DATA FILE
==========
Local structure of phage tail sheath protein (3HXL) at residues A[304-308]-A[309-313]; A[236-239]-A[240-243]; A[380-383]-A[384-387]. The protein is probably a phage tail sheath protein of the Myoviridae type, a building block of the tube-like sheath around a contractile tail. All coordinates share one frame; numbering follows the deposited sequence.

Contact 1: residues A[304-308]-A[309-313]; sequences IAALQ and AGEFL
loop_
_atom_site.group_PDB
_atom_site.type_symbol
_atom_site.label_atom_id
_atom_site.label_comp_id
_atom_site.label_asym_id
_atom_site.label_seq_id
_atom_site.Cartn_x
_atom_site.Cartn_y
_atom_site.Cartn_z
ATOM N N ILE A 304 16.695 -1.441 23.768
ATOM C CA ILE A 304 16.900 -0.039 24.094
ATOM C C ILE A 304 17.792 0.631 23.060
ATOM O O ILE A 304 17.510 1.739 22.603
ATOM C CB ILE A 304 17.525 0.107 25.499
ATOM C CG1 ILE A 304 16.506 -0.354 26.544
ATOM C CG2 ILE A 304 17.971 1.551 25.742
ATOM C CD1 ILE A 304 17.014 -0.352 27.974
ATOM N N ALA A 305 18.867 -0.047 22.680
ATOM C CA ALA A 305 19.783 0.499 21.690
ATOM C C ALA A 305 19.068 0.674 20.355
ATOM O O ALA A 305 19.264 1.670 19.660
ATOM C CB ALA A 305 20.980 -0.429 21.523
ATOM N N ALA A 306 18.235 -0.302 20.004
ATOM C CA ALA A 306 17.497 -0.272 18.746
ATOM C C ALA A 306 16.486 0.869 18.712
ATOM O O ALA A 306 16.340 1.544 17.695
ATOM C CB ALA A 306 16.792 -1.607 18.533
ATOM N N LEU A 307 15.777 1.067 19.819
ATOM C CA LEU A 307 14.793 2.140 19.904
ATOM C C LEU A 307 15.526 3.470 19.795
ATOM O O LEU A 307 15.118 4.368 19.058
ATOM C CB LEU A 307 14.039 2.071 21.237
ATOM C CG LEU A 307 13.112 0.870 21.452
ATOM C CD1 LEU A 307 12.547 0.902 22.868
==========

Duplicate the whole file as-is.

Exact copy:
Local structure of phage tail sheath protein (3HXL) at residues A[304-308]-A[309-313]; A[236-239]-A[240-243]; A[380-383]-A[384-387]. The protein is probably a phage tail sheath protein of the Myoviridae type, a building block of the tube-like sheath around a contractile tail. All coordinates share one frame; numbering follows the deposited sequence.

Contact 1: residues A[304-308]-A[309-313]; sequences IAALQ and AGEFL
loop_
_atom_site.group_PDB
_atom_site.type_symbol
_atom_site.label_atom_id
_atom_site.label_comp_id
_atom_site.label_asym_id
_atom_site.label_seq_id
_atom_site.Cartn_x
_atom_site.Cartn_y
_atom_site.Cartn_z
ATOM N N ILE A 304 16.695 -1.441 23.768
ATOM C CA ILE A 304 16.900 -0.039 24.094
ATOM C C ILE A 304 17.792 0.631 23.060
ATOM O O ILE A 304 17.510 1.739 22.603
ATOM C CB ILE A 304 17.525 0.107 25.499
ATOM C CG1 ILE A 304 16.506 -0.354 26.544
ATOM C CG2 ILE A 304 17.971 1.551 25.742
ATOM C CD1 ILE A 304 17.014 -0.352 27.974
ATOM N N ALA A 305 18.867 -0.047 22.680
ATOM C CA ALA A 305 19.783 0.499 21.690
ATOM C C ALA A 305 19.068 0.674 20.355
ATOM O O ALA A 305 19.264 1.670 19.660
ATOM C CB ALA A 305 20.980 -0.429 21.523
ATOM N N ALA A 306 18.235 -0.302 20.004
ATOM C CA ALA A 306 17.497 -0.272 18.746
ATOM C C ALA A 306 16.486 0.869 18.712
ATOM O O ALA A 306 16.340 1.544 17.695
ATOM C CB ALA A 306 16.792 -1.607 18.533
ATOM N N LEU A 307 15.777 1.067 19.819
ATOM C CA LEU A 307 14.793 2.140 19.904
ATOM C C LEU A 307 15.526 3.470 19.795
ATOM O O LEU A 307 15.118 4.368 19.058
ATOM C CB LEU A 307 14.039 2.071 21.237
ATOM C CG LEU A 307 13.112 0.870 21.452
ATOM C CD1 LEU A 307 12.547 0.902 22.868